Mothulatshipi, Dr. Sarah, U. of Botswana, Gaborone, Botswana - To aid 'Biennial Meeting of the Association of Southern African Professional Archaeologists (ASAPA): Thirty Years On,' 2013, U. of Botswana, in collaboration with Dr. Cynthia Mooketsi
'Biennial Meeting of the Association of Southern African Professional Archaeologists (ASAPA)'
July 3-7, 2013, University of Botswana, Gaborone, Botswana
Organizers: Dr. Sarah Mothulatshipi and Dr. Cynthia Mooketsi (U. Botswana)
With the theme of 'Thirty Years On: Reflections and Retrospections on Southern African Archaeology since 1983,' the conference commemorated the thirtieth anniversary of the original Gabarone meetings, when participants from Mozambique and Zimbabwe broke away from their South African counterparts for failing to support a motion condemning the South African government and its racist policies. The conference convened over 250 participants from across southern Africa, along with international scholars whose research interests are in the region and students from regional universities. With support from Wenner-Gren, for the first time in the history of the conference students outnumbered professionals, and gained representation in the ASAPA council. In the plenary session, the keynote speakers emphasized the need for the discipline to be more inclusive, to better address current problems (such as sustainable development, food security, and urbanization), and to more fully engage with the communities where archaeological research is being conducted.
Rosso, Daniela Eugenia, U. Bordeaux, Bordeaux, France - To aid research on 'Technological and Physicochemical Characterization of MSA Pigments from Porc-Epic Cave (Dire Dawa, Ethiopia),' supervised by Dr. Francesco D'Errico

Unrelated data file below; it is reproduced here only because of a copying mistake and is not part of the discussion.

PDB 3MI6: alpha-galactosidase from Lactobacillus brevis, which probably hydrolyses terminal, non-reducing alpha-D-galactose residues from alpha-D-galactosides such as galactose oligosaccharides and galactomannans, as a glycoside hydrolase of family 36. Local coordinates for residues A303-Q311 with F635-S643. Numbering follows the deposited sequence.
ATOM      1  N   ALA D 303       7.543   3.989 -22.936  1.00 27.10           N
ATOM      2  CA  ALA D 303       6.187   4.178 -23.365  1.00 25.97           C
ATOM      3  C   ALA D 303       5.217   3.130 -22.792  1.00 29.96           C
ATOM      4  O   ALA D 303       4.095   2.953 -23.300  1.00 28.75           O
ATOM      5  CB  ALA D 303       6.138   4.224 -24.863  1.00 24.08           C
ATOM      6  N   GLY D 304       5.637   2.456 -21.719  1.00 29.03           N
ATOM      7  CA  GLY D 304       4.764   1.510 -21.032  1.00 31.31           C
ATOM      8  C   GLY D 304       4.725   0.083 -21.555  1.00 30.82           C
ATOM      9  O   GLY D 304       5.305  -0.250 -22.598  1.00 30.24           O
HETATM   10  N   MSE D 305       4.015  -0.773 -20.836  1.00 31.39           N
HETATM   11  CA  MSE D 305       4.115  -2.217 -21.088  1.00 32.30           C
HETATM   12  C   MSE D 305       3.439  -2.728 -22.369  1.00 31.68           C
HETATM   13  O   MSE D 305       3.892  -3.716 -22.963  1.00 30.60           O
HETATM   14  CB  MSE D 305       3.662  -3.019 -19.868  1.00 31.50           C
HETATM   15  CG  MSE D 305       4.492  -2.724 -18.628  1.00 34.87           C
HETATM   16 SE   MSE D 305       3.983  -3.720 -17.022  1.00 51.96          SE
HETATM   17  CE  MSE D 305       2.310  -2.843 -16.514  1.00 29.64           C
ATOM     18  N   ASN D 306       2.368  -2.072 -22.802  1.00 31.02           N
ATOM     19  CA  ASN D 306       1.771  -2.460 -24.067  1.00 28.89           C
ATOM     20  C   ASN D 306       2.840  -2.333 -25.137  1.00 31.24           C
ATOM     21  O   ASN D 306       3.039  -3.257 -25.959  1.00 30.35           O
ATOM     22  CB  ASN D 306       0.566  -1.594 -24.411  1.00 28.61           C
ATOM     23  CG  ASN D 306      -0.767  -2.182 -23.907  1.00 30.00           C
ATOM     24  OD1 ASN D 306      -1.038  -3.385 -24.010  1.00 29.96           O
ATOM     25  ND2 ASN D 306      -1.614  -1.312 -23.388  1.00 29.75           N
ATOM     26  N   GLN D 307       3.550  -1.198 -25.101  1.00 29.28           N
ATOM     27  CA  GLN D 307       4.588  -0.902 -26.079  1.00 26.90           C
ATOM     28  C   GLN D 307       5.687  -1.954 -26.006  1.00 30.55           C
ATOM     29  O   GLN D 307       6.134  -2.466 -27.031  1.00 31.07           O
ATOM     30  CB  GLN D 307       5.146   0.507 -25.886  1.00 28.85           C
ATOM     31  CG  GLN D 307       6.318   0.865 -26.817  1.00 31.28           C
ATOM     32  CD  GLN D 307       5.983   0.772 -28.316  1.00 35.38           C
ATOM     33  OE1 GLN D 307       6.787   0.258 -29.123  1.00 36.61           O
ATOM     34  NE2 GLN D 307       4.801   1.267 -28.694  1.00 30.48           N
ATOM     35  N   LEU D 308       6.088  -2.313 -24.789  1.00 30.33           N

Preliminary abstract: We will apply novel methodology to the analysis of the pigments and pigment processing tools from Porc-Epic cave (Dire Dawa, Ethiopia) with the aim of gaining a better understanding of the emergence of pigment related technology in this region, evaluating its complexity, and discussing the implications of our results for the debate on the origin of 'behavioural modernity'. Porc-Epic is a Middle and Later Stone Age cave site. Research conducted during our Master's has highlighted that this site has yielded the richest collection of pigments in quantity thus far, and a variety of processing tools. Porc-Epic is one of the rare Palaeolithic sites at which most of the stages of pigment treatment can be recorded. Contextual, mineralogical, colorimetric, morphometric, technological, and functional information will be recorded in a comprehensive database. We will analyze all the pigments and processing tools from the 1975-1976 excavations. They consist of 4233 lumps of red and yellow material, with traces of anthropogenic modification, and 23 processing tools. Pigments will be studied using Optical and Scanning Electron Microscopy, XRF, μ-XRD, PIXE Spectrometry, and Raman spectroscopy. A petrographic analysis of the pigments and a survey of the area will be conducted to identify the geological sources.
Blumenschine, Dr. Robert J., Rutgers U., New Brunswick, NJ; and Masao, Dr. Fidelis T., U. of Dar es Salaam, Tanzania - To aid collaborative research on 'Predation Risk And Oldowan Hominin Land Use At Olduvai Gorge, Tanzania'
Blumenschine, Robert J., Ian G. Stanistreet, Jackson K. Njau, et al. 2012. Environments and Hominin Activities across the FLK Peninsula during Zinjanthropus Times (1.84 Ma), Olduvai Gorge, Tanzania. Journal of Human Evolution 63(2)364-383.
Blumenschine, Robert J., Fidelis T. Masao, Harald Stollhofen, Ian G. Stanistreet, et al. 2012. Landscape Distribution of Oldowan Stone Artifact Assemblages across the Fault Compartments of the Eastern Olduvai Lake Basin during Early Lowermost Bed II Times. Journal of Human Evolution 63(2):384-394.
Swanepoel, Dr. Natalie J., U. of South Africa, Pretoria, South Africa - To aid 'Biennial Meeting of the Association of Southern African Professional Archaeologists (ASAPA),' 2011, Mbabane, Swaziland, in collaboration with Dr. Mary Thembiwe Russell